Aug 19Mercy Housing Lakefront Youth Shines in Art and Leadership Program
“I am most proud of how much I’ve grown in the art program.”
When you first meet 15-year-old Syrianna “Siri,” you might think she is a typical high school student. But talk with her for just five minutes, and you’ll learn that she’s getting ready to set the world on fire. “I’ve been planning my future out since I was in 6th grade! When I get older, I want to do a lot of things,” said Siri.
Siri is an avid reader and lover of books. “In fourth or fifth grade, I started getting interested in reading and writing. I’ve always enjoyed books by Laurie Halse Anderson. My two favorite books are “Speak” and “What They Don’t Know.” They both deal with social issues.” Siri also enjoys brainstorming ideas for her own stories. “I’m currently working on a time travel story!” Siri shared with excitement.
Siri and her family are longtime residents of Lavergne Courts, a Mercy Housing Lakefront community located in Chicago’s Austin neighborhood. In addition to having an affordable home, Siri has benefited from many of the programs and services offered by Mercy Housing Lakefront and its partner organizations, including a collaboration with Holy Family Schools that enabled Siri and her family to receive case management, a rigorous academic experience, and quality after-school and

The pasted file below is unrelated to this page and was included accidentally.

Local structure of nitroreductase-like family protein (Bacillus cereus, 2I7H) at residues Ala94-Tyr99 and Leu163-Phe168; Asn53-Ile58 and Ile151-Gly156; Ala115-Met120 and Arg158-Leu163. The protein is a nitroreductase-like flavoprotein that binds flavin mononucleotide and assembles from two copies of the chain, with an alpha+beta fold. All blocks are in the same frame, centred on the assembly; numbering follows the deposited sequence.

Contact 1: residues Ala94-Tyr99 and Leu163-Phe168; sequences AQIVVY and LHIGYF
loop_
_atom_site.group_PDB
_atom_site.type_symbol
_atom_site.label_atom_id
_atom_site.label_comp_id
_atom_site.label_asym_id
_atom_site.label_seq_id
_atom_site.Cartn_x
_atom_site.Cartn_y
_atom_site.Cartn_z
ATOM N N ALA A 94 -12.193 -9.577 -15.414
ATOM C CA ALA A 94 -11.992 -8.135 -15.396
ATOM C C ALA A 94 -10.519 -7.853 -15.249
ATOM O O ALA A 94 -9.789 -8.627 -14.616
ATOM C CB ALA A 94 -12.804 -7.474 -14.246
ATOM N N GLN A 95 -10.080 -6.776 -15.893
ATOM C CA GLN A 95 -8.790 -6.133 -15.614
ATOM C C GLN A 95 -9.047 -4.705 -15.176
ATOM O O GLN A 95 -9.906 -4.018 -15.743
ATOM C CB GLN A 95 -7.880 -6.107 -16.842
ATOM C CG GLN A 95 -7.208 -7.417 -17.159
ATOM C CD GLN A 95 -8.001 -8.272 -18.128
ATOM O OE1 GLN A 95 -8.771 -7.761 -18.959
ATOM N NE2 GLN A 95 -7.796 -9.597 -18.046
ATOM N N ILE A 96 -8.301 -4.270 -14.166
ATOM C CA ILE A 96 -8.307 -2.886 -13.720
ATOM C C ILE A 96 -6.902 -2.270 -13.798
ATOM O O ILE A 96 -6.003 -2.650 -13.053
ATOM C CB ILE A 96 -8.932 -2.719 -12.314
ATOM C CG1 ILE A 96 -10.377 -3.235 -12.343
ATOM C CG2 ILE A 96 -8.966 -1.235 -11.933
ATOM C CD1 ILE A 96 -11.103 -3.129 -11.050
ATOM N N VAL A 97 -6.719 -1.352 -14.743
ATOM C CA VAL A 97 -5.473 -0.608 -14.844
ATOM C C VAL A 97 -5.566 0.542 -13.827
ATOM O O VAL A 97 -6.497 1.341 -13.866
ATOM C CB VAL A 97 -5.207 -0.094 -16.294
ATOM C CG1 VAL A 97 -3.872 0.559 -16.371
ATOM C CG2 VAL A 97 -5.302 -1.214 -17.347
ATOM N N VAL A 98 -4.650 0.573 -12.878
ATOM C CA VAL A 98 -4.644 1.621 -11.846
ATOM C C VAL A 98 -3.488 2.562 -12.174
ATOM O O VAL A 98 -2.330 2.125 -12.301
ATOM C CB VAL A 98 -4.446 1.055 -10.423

Most recently, Siri has been an active participant in the WNG Teen Collective. The WNG Teen Collective is part of an ongoing partnership between Mercy Housing Lakefront and Weinberg/Newton Gallery, a non-commercial gallery with a mission to collaborate with nonprofit organizations and artists on social justice issues.
The WNG Teen Collective meets weekly to learn about and explore art and social justice, build community, grow their leadership and collaboration skills, connect with artists and activists, develop digital art skills, design public programs, and create new ways for the greater Chicago community to experience the programs at Weinberg/Newton Gallery.
“Our teacher, Ms. Lisa, gives us feedback and helps us with our projects. We did a home drawing project, where you draw where you live, your community, and your house. They had them displayed on the windows [of the Gallery],” said Siri. “My favorite memory is we had done screen printing for the home drawing project onto a tote bag and drawstring bags. That has to be my favorite part of the whole drawing project. It sounds really complicated, but once you start doing it, after the first few tries, you get into a rhythm.”
Throughout the pandemic, the Teen Collective met virtually, but for the past few months, they’ve been meeting at the gallery, where Siri was able to explore the Key Change exhibition. Key Change showcases various artists’ work highlighting housing injustices and solutions to those injustices.
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